If \[y=\frac{ax}{x^2+x+1} \qquad (a>0)\] show that for real values of \(x\) \[-a\leq y \leq \frac{1}{3}a.\]

Multiplying through by the denominator gives \[x^2y+(y-a)x+y = 0,\] which we can think of as a quadratic in \(x\).

To ensure that \(x\) is always real, we need the discriminant to be non-negative, which means \[\begin{align*} 0 &\le (y-a)^2-4y^2 \\ \iff 0 &\le y^2 -2ay+a^2-4y^2 \\ \iff 0 &\le -3y^2 -2ay+a^2 \\ \iff 0 &\ge 3y^2 +2ay-a^2 \\ \iff 0 &\ge (3y-a)(y+a). \end{align*}\]From the sketch, we can see that this inequality is satisfied when \[-a \le y \le \frac{a}{3}\] as required.

Sketch the graph of \(y\) in the case \(a=6\).

Firstly, we can check for vertical asymptotes occurring when the denominator is \(0\). \[x^2+x+1=0 \Longrightarrow x = \frac{-1\pm \sqrt{-3}}{2}.\] These roots are not real, so the denominator of \(f(x)\) is never zero.

When \(x=0\), we have \(y=0\). This is the only intersection with the axes.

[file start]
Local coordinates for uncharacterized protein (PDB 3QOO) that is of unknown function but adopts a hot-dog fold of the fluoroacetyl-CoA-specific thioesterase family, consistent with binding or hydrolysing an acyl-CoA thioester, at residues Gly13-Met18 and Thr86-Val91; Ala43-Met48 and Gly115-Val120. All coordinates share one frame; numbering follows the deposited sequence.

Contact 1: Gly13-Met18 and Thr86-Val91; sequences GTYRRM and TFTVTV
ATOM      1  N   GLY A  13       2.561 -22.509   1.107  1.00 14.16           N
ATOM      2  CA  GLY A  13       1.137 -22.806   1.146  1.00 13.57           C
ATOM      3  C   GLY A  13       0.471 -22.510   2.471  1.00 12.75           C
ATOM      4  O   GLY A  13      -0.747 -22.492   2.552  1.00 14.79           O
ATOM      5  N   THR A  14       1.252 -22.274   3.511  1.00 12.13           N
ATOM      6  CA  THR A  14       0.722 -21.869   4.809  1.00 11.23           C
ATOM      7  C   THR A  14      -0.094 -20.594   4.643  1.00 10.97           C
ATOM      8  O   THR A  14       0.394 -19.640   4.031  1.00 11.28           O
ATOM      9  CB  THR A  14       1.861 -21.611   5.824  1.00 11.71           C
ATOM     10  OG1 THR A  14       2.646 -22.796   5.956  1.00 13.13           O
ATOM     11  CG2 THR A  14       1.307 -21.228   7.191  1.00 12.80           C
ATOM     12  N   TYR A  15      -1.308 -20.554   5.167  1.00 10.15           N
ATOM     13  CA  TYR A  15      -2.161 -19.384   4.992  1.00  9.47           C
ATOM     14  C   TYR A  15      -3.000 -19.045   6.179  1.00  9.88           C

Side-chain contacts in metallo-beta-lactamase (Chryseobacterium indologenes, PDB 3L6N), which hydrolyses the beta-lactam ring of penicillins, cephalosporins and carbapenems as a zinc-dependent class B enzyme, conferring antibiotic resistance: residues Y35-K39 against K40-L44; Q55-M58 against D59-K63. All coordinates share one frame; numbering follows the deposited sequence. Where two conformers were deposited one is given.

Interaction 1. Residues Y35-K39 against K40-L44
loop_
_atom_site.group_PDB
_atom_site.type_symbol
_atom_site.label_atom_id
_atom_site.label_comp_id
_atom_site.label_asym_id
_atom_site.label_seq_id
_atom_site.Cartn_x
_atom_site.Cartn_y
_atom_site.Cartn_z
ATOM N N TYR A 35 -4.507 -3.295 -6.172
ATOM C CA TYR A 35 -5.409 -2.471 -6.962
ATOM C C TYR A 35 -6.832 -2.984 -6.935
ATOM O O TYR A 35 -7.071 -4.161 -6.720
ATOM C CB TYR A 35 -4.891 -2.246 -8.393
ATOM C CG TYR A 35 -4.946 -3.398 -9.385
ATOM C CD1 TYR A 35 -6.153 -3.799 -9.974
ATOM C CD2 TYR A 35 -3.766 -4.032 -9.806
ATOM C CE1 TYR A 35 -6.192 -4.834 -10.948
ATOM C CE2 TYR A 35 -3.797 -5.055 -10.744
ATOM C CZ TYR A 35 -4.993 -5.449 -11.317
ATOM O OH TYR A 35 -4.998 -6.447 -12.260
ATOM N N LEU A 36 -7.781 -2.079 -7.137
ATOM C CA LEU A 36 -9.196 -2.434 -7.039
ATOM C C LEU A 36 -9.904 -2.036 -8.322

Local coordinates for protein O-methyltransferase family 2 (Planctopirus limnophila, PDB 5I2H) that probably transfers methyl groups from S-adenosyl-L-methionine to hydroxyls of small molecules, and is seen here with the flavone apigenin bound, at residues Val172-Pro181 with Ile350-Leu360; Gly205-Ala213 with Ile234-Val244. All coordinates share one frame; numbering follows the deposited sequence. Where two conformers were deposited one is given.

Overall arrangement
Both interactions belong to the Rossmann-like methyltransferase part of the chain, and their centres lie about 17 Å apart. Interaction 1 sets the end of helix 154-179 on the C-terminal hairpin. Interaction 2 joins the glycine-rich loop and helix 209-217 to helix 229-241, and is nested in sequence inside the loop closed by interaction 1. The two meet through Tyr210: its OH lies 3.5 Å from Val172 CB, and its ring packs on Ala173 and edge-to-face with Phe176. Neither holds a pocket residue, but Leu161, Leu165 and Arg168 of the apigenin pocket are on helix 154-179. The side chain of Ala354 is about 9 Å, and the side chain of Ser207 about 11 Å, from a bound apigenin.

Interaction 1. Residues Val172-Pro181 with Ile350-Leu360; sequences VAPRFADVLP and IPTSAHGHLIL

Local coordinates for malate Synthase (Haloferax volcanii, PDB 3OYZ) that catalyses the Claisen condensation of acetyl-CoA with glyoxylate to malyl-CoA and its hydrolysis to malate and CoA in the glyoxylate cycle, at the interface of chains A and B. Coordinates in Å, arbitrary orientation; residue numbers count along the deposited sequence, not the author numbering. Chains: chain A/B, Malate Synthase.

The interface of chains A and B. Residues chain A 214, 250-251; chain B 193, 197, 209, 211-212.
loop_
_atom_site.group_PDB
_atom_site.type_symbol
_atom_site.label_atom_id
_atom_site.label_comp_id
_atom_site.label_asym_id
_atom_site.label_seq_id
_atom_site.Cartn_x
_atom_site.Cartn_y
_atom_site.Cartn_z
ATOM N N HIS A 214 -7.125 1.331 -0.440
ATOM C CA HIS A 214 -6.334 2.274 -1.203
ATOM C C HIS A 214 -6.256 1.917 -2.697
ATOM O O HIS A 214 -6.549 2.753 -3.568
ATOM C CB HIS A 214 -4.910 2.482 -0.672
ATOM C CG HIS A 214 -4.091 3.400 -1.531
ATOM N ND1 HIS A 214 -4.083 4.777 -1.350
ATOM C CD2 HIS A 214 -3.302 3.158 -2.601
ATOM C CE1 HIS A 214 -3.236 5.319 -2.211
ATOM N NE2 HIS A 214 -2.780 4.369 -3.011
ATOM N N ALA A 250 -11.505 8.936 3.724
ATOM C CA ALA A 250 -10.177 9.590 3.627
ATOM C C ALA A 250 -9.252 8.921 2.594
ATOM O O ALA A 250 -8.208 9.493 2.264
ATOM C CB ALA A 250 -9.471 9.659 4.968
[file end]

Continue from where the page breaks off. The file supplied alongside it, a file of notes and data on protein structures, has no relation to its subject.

As \(x \rightarrow \infty\), \(y\) behaves like \(\dfrac{1}{x}\) and so \(y \rightarrow 0\).

Looking for stationary points, we can differentiate using the quotient rule and set \(\dfrac{dy}{dx}=0\): \[\begin{align*} \frac{dy}{dx} = \frac{6(x^2+x+1)-6x(2x+1)}{(x^2+x+1)^2} &= 0\\ \iff \qquad -6x^2+6 &=0,\\ \end{align*}\]and this holds if and only if \(x=\pm 1\).

When \(x = 1\), we have \(y = 2\), and when \(x = -1\) we have \(y = -6\) (which are precisely \(\dfrac{a}{3}\) and \(-a\) as expected).

By drawing on the same diagram a certain straight line show that the equation \(x^3-1=6x\) has three real roots, two negative and one positive.

Note that \[x^3-1=(x-1)(x^2+x+1)\] so the equation \(x^3-1=6x\) is equivalent to \[x-1= \frac{6x}{x^2+x+1}\] (we saw above that \(x^2 + x + 1 \neq 0\) for real \(x\)).

Thus, adding the line \(y=x-1\),

we can see that \(x^3 - 1 = 6x\) has two negative roots and one positive.